With a 'bug out bag' focus, you're more readily able to pack a tent than an 0311 who needs to save space for spare ammo, radio batteries, mortar rounds, demo, etc.. There are some other forums (EDC, AR15, M4Carbine, etc .. to name a few) that have sub-forums where some content might help inform your content for the 'bug out' context.

    Just a guess, but you may get some utility out of swapping the foam pad for an inflatable one. The big green foam pads aren't a standard issue item anymore, and rarely seen in the field. Modern inflatable pads have been issued going on 15 years, and are around the size of a nalgene bottle. We do sometimes issue the folding foam pads for snow use, but not very common for the average infantryman.
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    Post by P-59A Sat Dec 19, 2020 8:36 pm

    Static line wrote:Got it. Context drives all content. It is easy to lose sight of that when trying to figure out why some kit is carried, and other items not. Weight and size constraints often mean that useful items get left behind in favor or required items. So it goes. I did a JRTC rotation a couple years ago with only a bivy bag because mobility requirements meant taking assault packs and not rucks - no sleeping bags, poncho liners, or tents would fit. Tents are not super common, especially when some logistical footprint isn't nearby. Tents are more common when you have a supporting mobility platform (tracks, trucks, etc) or when extreme cold weather requires additional protections (training environments like Bridgeport, Alaska, etc).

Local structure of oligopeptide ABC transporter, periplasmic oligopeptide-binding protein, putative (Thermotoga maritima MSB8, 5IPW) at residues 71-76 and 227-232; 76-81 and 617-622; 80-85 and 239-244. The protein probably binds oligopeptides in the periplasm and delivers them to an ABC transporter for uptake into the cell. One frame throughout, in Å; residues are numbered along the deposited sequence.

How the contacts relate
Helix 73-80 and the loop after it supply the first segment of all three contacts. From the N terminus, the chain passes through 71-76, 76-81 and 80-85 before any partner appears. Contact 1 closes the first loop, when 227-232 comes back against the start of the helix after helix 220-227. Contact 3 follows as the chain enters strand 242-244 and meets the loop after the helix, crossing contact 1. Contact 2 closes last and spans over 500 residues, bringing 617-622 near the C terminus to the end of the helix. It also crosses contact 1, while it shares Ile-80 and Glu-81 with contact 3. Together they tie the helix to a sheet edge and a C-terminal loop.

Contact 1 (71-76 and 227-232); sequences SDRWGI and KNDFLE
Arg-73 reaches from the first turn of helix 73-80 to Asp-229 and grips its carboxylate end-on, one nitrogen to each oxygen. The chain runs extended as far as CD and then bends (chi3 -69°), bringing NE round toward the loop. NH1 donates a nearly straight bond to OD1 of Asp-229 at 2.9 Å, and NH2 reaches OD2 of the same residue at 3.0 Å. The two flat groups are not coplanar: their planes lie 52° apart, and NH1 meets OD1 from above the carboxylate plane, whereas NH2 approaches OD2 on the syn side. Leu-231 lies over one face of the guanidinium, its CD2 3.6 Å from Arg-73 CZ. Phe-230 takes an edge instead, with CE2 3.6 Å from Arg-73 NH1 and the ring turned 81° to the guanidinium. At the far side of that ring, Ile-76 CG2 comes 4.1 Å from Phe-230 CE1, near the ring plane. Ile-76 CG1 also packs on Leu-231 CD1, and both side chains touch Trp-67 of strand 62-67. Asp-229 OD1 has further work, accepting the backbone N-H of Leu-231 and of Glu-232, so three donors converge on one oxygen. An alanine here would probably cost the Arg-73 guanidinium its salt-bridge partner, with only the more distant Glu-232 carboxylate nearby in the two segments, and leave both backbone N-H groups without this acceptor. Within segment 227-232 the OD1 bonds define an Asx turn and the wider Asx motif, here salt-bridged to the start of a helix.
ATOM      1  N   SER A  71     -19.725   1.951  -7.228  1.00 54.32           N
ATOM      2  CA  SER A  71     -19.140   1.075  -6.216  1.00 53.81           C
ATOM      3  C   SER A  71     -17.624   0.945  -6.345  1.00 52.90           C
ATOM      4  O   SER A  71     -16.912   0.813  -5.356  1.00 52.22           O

With a 'bug out bag' focus, you're more readily able to pack a tent than an 0311 who needs to save space for spare ammo, radio batteries, mortar rounds, demo, etc.. There are some other forums (EDC, AR15, M4Carbine, etc .. to name a few) that have sub-forums where some content might help inform your content for the 'bug out' context.

    Just a guess, but you may get some utility out of swapping the foam pad for an inflatable one. The big green foam pads aren't a standard issue item anymore, and rarely seen in the field. Modern inflatable pads have been issued going on 15 years, and are around the size of a nalgene bottle. We do sometimes issue the folding foam pads for snow use, but not very common for the average infantryman.